A court in Pakistan has overturned the death sentence handed down to former president Pervez Musharraf by declaring the legal process unconstitutional.
Gen Musharraf had challenged the formation of special court which found him guilty of treason last December.
On Monday, the Lahore High Court sided with the exiled general, who seized power in a 1999 coup and was president from 2001 to 2008.
The decision meant Gen Musharraf was “a free man”, one prosecutor said.
“The filing of the complaint, the constitution of the court, the selection of the prosecution team are illegal, declared to be illegal… And at the end of the day the full judgment has been set aside,” the government prosecutor, Ishtiaq A. Khan, explained to news agency AFP.
He added there was “no judgment against him any longer”.
According to BBC Urdu, the long-running case – which relates to Gen Musharraf’s suspension of the constitution in 2007, when he declared an emergency in a move intended to extend his tenure – could still be retried in another court.
The indictment in 2014 was a highly significant moment in a country where the military has held sway for much of its independent history, with no other military leader ever facing such legal consequences for their actions.
When the verdict finally came in December, it was strongly opposed by both the military and the current government.
But the penalty was unlikely to be carried out. Gen Musharraf, who has always denied any wrongdoing, was allowed to leave Pakistan in 2016 on medical grounds and is in Dubai where he is receiving medical treatment.
The ruling allowed for this, saying if Gen Musharraf died before he could be executed “his corpse (should) be dragged to D-Chowk, [outside parliament in] Islamabad, Pakistan, and be hanged for three days”.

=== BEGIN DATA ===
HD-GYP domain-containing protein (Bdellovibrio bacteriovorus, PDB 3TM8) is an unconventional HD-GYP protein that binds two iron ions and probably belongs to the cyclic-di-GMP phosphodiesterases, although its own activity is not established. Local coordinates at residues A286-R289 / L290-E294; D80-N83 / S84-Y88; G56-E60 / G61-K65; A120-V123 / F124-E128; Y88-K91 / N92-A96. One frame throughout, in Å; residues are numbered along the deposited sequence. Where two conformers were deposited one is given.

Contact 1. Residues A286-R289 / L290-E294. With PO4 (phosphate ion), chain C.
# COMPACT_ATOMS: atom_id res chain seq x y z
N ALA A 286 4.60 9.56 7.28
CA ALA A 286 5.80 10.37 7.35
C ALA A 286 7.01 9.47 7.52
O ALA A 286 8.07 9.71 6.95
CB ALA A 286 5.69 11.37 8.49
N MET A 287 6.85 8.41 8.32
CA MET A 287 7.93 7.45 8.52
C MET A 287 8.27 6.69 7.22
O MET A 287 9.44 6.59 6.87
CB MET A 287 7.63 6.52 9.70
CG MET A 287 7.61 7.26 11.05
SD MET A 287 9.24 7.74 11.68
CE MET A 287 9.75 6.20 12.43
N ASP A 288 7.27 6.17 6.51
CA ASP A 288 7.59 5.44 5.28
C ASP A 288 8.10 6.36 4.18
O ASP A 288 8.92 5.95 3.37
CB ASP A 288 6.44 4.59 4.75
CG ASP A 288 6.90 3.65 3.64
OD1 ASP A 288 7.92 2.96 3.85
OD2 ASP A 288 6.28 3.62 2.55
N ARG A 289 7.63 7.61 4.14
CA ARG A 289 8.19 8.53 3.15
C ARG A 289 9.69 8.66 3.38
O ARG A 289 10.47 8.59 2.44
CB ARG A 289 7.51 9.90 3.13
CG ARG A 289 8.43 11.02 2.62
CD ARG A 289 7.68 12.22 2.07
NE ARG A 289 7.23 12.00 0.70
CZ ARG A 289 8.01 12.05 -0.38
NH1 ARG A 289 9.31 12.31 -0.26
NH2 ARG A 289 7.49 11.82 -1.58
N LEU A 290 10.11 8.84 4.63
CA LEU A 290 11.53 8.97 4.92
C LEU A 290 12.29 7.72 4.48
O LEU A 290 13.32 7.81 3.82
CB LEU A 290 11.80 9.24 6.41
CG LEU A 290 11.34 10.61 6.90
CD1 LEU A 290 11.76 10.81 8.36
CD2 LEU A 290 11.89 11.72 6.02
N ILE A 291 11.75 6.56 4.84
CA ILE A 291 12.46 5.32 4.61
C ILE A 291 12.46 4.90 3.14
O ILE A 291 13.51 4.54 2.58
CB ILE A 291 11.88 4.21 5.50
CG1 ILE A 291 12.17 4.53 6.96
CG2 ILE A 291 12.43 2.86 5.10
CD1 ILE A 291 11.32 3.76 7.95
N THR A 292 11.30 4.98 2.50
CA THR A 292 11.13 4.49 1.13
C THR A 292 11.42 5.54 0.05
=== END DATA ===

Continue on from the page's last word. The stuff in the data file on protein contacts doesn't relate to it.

The directive sparked outrage, with the government seeking to disbar the panel’s head judge, according to news agency Reuters.
What is the case about?
In November 2007, Gen Musharraf suspended the constitution and imposed emergency rule – a move which sparked protests. He resigned in 2008 to avoid the threat of impeachment.
When Nawaz Sharif – an old rival whom he deposed in the 1999 coup – was elected prime minister in 2013, he initiated a treason trial against Gen Musharraf and in March 2014 the former general was charged for high treason.
Gen Musharraf argued the case was politically motivated and that the actions he took in 2007 were agreed by the government and cabinet. But his arguments were turned down by the courts and he was accused of acting illegally.
According to the Pakistani constitution, anyone convicted of high treason could face the death penalty. Gen Musharraf travelled to Dubai in 2016 after a travel ban was lifted and he has refused to appear before the court, despite multiple orders.
The three-member bench had reserved its verdict in the long-running case last month, but was stopped from announcing it by a petition filed by the federal government to the Islamabad High Court.